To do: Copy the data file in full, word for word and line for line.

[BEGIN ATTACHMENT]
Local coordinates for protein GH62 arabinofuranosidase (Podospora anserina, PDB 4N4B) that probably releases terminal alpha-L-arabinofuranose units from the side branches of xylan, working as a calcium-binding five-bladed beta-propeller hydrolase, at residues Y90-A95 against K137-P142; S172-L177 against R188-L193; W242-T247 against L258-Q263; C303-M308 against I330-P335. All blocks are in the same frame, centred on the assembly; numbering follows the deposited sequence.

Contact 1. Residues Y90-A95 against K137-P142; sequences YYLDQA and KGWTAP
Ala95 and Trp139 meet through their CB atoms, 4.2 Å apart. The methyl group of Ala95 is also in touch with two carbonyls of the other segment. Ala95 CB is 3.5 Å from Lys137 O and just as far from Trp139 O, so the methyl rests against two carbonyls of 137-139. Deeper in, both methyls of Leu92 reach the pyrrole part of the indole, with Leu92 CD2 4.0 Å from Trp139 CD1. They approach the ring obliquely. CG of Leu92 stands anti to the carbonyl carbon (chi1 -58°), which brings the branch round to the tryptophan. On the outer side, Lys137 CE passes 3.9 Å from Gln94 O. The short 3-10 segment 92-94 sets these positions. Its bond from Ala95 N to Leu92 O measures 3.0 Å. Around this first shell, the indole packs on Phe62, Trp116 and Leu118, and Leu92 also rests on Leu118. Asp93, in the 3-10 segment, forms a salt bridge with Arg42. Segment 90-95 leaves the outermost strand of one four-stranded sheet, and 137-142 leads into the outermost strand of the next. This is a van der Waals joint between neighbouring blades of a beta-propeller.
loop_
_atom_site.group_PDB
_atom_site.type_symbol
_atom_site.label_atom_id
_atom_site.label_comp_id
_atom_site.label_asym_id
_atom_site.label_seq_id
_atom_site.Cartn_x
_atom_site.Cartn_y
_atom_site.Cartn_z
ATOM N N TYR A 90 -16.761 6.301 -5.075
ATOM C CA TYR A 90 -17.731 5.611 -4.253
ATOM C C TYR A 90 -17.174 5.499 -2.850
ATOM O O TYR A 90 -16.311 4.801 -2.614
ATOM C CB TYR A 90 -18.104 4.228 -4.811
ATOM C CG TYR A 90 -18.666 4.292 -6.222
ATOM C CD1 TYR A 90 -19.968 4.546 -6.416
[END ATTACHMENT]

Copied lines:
Local coordinates for protein GH62 arabinofuranosidase (Podospora anserina, PDB 4N4B) that probably releases terminal alpha-L-arabinofuranose units from the side branches of xylan, working as a calcium-binding five-bladed beta-propeller hydrolase, at residues Y90-A95 against K137-P142; S172-L177 against R188-L193; W242-T247 against L258-Q263; C303-M308 against I330-P335. All blocks are in the same frame, centred on the assembly; numbering follows the deposited sequence.

Contact 1. Residues Y90-A95 against K137-P142; sequences YYLDQA and KGWTAP
Ala95 and Trp139 meet through their CB atoms, 4.2 Å apart. The methyl group of Ala95 is also in touch with two carbonyls of the other segment. Ala95 CB is 3.5 Å from Lys137 O and just as far from Trp139 O, so the methyl rests against two carbonyls of 137-139. Deeper in, both methyls of Leu92 reach the pyrrole part of the indole, with Leu92 CD2 4.0 Å from Trp139 CD1. They approach the ring obliquely. CG of Leu92 stands anti to the carbonyl carbon (chi1 -58°), which brings the branch round to the tryptophan. On the outer side, Lys137 CE passes 3.9 Å from Gln94 O. The short 3-10 segment 92-94 sets these positions. Its bond from Ala95 N to Leu92 O measures 3.0 Å. Around this first shell, the indole packs on Phe62, Trp116 and Leu118, and Leu92 also rests on Leu118. Asp93, in the 3-10 segment, forms a salt bridge with Arg42. Segment 90-95 leaves the outermost strand of one four-stranded sheet, and 137-142 leads into the outermost strand of the next. This is a van der Waals joint between neighbouring blades of a beta-propeller.
loop_
_atom_site.group_PDB
_atom_site.type_symbol
_atom_site.label_atom_id
_atom_site.label_comp_id
_atom_site.label_asym_id
_atom_site.label_seq_id
_atom_site.Cartn_x
_atom_site.Cartn_y
_atom_site.Cartn_z
ATOM N N TYR A 90 -16.761 6.301 -5.075
ATOM C CA TYR A 90 -17.731 5.611 -4.253
ATOM C C TYR A 90 -17.174 5.499 -2.850
ATOM O O TYR A 90 -16.311 4.801 -2.614
ATOM C CB TYR A 90 -18.104 4.228 -4.811
ATOM C CG TYR A 90 -18.666 4.292 -6.222
ATOM C CD1 TYR A 90 -19.968 4.546 -6.416